just happening to reside within these borders. They are, however, the folk who constitute anthropology's subject matter (and, like Boas himself and many of his earlier students, they are anthropology's own personnel in 1924). They are people characterized by "cultural" difference, not racial "deviance," in Boas's default cosmographic conceptualization. But the conjunction of these issues seemed to present itself everywhere that Boasian anthropology would be called upon to discuss phenomena of "cultural" difference, as it was at the American Philosophical Society. Hence, there was an extraordinary number of similar occasions for Boas and others throughout this year and the beginning of 1925, each focused on a variant of the APS theme. These included a joint meeting of sections H [Anthropology] and I [Psychology] of the American Association for the Advancement of Science at its Christmas meeting in Washington, D.c., on "the value of [intelligence as well as anthropometric] tests upon immigrants" (E. Hooten/FB 9/21/24; FB/EH 9/26/24; R. Terry/FB 11/30/24); and numerous other professional and popular speaking engagements and publications."

20. Here is a list of the major ones, in addition to those already discussed in my text, docu-

mented in the microfilmed files of Boas' professional papers:

speaking to the Inter-Racial Conference, New York City, early 1924;

convened a joint meeting of the American Ethnological Society and the New York Academy of Sciences at Schermerhorn Hall, Columbia University, March 26, on "American racial problems" (FBlJohn Elliott 3/8/[124]);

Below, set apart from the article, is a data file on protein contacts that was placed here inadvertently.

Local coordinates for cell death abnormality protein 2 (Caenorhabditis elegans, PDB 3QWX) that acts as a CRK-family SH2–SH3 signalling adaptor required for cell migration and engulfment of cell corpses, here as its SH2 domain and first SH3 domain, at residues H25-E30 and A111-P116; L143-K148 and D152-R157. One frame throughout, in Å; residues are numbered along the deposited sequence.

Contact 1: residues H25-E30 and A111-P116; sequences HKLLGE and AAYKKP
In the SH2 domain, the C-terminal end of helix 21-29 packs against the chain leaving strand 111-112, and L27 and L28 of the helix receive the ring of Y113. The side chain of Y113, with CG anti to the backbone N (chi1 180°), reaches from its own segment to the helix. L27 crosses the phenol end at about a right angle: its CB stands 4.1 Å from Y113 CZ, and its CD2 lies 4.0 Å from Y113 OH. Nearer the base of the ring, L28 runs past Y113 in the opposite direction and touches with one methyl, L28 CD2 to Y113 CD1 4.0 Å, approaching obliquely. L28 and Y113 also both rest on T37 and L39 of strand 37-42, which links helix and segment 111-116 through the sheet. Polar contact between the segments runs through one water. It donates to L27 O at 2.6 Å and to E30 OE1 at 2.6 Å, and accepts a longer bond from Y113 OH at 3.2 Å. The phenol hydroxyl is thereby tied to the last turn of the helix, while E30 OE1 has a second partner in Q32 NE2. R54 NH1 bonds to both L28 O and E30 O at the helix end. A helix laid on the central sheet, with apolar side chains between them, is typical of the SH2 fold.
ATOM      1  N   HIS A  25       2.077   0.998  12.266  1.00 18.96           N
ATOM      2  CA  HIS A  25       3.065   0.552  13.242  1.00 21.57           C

speaking to The Get-Together Club of the Community Church of New York (Blanche Watson et al./FB 4/6/24);

letter to the editor, New York Times, 4/9/24, re: H. F. Osborn, President of AMNH, on "race." Note that Osborn had written a laudatory preface to Madison Grant's book;

letter in The Nation on anti-immigration bill work of Congressman E. Celler (FB/Lewis Gannett 9/26/24);

speaking to the International Club of the City of New York, November 2, on "What is a race?" (Leah Levinson/FB, 10/9/24; FB/LL 10/10/24);

article on "The question of racial purity" in American Mercury, October 1924;

address as guest of honor of a conference on immigration, 11/25/24, of the League of Foreign Born Citizens, "The anthropological basis that should underlie a constructive immigration measure" (Harold Fields/FB 11/7/24; Nathaniel Phillips/FB 11/11/24; HF/FB 11/26/24 );

speaking to twenty-fifth anniversary commemoration, January 4, 1925, of Juvenile Court of Cook County (see n. 14, this chapter);

book proposal for revision of The Mind of Primitive Man (Boas 1911 b), to be entitled Race and Progress (FB/Macmillan Co. 12/4/24; R. R. Smith/FB 12/8/24). This came out as Anthropology and Modern Life (Boas 1928);

commission to write first article of a proposed 1925 series of articles on "race," The Nation (Freda Kirchwey/FB 12/22/24).

Note that all these activities were in addition to a continuing role in numerous civic and international organizations, as well as his full load of professional, scientific, and pedagogical activities at Columbia University and nationally. Boas sailed for Europe in late June, 1924, and did not return until the middle of the summer.



But the most fateful of all of these gatherings for our story was the joint meeting, on August 11, 1924, of Sections H (Anthropology) and J (Psychology) of the British Association for the Advancement of Science, during its 92nd meeting held August 6-13 in Toronto. This meeting might well have been the model for the one Hooten later proposed to Boas for the American AAAS. The topic for the BAAS joint meeting was "Racial Mental Differences" (BAAS 1925:417-24). Sapir, then at the Victoria Memorial Museum in Ottawa, was Secretary of the Local Committee of Section H. In this capacity, he tried to get Boas and others to attend (ES/FB 3/3/24[?]; 6/11/24; FB/ES 3/5/24). But Boas and numerous others had been intending to leave for Europe to attend the 21st International Congress of Americanists in Goteborg and The Hague that August (Boas sailed the last week of June). Benedict was off on fieldwork in Zuni, as was Ruth Bunzel.